Take these odds with a grain of salt. Last year, Herta Müller beat some tough odds to win the 2009 prize–Ladbrokes had Israeli author Amos Oz as the 4 to 1 favorite. (Via Michael Orthofer)

Cormac McCarthy Has Updated 3/1 Odds to Win Nobel Prize in Literature

award.jpgAs U.K. gamblers adjust the odds for the Nobel Prize in Literature, Cormac McCarthy has lept to the top of the heap with 3/1 odds of winning the world’s most prestigious literary prize.

At the Ladbrokes betting site, the experts are hard at work trying to predict a winner of the world’s most prestigious literary prize. At the same time, Kenyan novelist Ngugi wa Thiong’o saw his odds rise to 11/4 and the odds for Japanese novelist Haruki Murakami to win the prize rose to 9/1.

Yesterday, Betting Pro had more about the odds from Ladbrokes spokesman David Williams. He explained: “We’ve never seen anything like it. Ngugi was a rank outsider when we first looked at the candidates but we fear we’ve got it horribly wrong. Punters cant get enough of him and we’re dreading him being announced the winner.” (Via Michael Orthofer)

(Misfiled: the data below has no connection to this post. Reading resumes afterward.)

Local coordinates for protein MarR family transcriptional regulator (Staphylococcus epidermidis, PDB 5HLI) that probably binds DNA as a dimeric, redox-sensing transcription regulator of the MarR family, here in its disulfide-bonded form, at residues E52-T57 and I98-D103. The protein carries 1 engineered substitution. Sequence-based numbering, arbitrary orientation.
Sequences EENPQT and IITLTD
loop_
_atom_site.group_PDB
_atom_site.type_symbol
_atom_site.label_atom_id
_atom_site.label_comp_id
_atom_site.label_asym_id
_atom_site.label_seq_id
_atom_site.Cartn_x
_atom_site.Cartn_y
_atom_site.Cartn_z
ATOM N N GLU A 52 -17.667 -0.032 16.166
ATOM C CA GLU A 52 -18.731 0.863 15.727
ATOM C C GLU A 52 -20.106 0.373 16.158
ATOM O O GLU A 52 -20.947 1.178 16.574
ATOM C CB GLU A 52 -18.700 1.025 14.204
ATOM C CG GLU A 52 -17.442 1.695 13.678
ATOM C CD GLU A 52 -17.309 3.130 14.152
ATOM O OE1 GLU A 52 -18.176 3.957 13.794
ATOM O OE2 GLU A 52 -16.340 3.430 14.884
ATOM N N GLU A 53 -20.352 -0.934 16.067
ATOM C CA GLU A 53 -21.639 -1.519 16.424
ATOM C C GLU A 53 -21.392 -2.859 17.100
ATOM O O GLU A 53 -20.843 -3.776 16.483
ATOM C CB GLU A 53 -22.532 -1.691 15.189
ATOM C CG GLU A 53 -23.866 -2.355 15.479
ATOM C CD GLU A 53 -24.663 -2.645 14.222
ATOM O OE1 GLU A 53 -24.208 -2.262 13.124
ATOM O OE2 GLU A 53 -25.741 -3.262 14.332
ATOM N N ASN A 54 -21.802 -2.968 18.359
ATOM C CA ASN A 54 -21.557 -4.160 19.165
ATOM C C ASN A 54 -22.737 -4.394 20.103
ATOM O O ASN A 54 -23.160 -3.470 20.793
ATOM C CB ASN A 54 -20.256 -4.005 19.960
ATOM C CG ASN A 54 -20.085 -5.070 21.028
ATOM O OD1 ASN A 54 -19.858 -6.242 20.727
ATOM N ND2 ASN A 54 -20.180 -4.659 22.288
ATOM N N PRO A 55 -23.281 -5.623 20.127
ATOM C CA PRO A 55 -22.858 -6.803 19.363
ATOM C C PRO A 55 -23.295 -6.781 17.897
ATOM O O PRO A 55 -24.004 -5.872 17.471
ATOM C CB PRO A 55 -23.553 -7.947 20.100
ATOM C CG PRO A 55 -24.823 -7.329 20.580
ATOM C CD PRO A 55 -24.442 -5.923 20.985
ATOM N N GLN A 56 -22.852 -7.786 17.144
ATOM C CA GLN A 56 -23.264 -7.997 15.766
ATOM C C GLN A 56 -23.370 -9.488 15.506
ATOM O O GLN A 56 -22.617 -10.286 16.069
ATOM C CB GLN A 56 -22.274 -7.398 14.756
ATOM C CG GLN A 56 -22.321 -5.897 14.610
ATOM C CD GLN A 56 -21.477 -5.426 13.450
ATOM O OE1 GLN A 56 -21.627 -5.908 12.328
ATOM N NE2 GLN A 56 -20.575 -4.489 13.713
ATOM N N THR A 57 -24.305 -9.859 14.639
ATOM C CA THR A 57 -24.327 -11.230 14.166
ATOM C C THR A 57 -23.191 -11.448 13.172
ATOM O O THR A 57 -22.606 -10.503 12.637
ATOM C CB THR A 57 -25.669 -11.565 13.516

Orhan Pamuk Seeks to Build Museum

Nobel laureate Orhan Pamuk (pictured) seeks to build his fictional  Museum Of Innocence as an actual museum. The museum will be located in Pamuk’s hometown Istanbul, Turkey, and he hopes to open before the end of 2010.

Turk Net Haber reports: “Pamuk has been carrying out the preliminary activities for the establishment of the museum in Istanbul’s Cukurcuma district for a long time. The museum is expected to make a poetic and documentary representation of the culture of Istanbul from 1950s until the present day, through various objects used in daily life, photographs, paintings and movies.”